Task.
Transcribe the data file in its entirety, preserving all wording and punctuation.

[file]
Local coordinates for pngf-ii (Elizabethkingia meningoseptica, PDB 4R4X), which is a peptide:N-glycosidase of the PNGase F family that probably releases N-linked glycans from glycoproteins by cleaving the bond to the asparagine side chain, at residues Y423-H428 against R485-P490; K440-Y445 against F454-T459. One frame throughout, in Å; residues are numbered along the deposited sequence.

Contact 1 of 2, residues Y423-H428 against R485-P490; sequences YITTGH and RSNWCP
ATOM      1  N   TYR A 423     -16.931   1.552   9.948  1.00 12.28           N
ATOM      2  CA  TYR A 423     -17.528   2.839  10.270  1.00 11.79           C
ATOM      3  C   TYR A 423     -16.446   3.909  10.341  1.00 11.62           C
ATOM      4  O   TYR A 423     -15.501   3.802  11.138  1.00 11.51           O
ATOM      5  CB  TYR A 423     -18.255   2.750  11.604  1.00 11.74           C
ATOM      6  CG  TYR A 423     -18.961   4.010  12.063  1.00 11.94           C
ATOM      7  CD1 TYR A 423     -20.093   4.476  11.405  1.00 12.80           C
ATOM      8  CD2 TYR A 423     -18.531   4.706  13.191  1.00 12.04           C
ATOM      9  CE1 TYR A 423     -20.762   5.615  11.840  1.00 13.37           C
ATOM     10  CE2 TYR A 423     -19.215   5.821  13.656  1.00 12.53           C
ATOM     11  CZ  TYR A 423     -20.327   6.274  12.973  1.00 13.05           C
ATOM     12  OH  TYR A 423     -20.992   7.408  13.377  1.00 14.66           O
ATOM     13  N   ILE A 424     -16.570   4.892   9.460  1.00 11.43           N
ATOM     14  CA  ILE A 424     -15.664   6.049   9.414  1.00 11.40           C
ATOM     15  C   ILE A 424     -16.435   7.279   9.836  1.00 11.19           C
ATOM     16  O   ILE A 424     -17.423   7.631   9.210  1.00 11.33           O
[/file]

Local coordinates for pngf-ii (Elizabethkingia meningoseptica, PDB 4R4X), which is a peptide:N-glycosidase of the PNGase F family that probably releases N-linked glycans from glycoproteins by cleaving the bond to the asparagine side chain, at residues Y423-H428 against R485-P490; K440-Y445 against F454-T459. One frame throughout, in Å; residues are numbered along the deposited sequence.

Contact 1 of 2, residues Y423-H428 against R485-P490; sequences YITTGH and RSNWCP
ATOM      1  N   TYR A 423     -16.931   1.552   9.948  1.00 12.28           N
ATOM      2  CA  TYR A 423     -17.528   2.839  10.270  1.00 11.79           C
ATOM      3  C   TYR A 423     -16.446   3.909  10.341  1.00 11.62           C
ATOM      4  O   TYR A 423     -15.501   3.802  11.138  1.00 11.51           O
ATOM      5  CB  TYR A 423     -18.255   2.750  11.604  1.00 11.74           C
ATOM      6  CG  TYR A 423     -18.961   4.010  12.063  1.00 11.94           C
ATOM      7  CD1 TYR A 423     -20.093   4.476  11.405  1.00 12.80           C
ATOM      8  CD2 TYR A 423     -18.531   4.706  13.191  1.00 12.04           C
ATOM      9  CE1 TYR A 423     -20.762   5.615  11.840  1.00 13.37           C
ATOM     10  CE2 TYR A 423     -19.215   5.821  13.656  1.00 12.53           C
ATOM     11  CZ  TYR A 423     -20.327   6.274  12.973  1.00 13.05           C
ATOM     12  OH  TYR A 423     -20.992   7.408  13.377  1.00 14.66           O
ATOM     13  N   ILE A 424     -16.570   4.892   9.460  1.00 11.43           N
ATOM     14  CA  ILE A 424     -15.664   6.049   9.414  1.00 11.40           C
ATOM     15  C   ILE A 424     -16.435   7.279   9.836  1.00 11.19           C
ATOM     16  O   ILE A 424     -17.423   7.631   9.210  1.00 11.33           O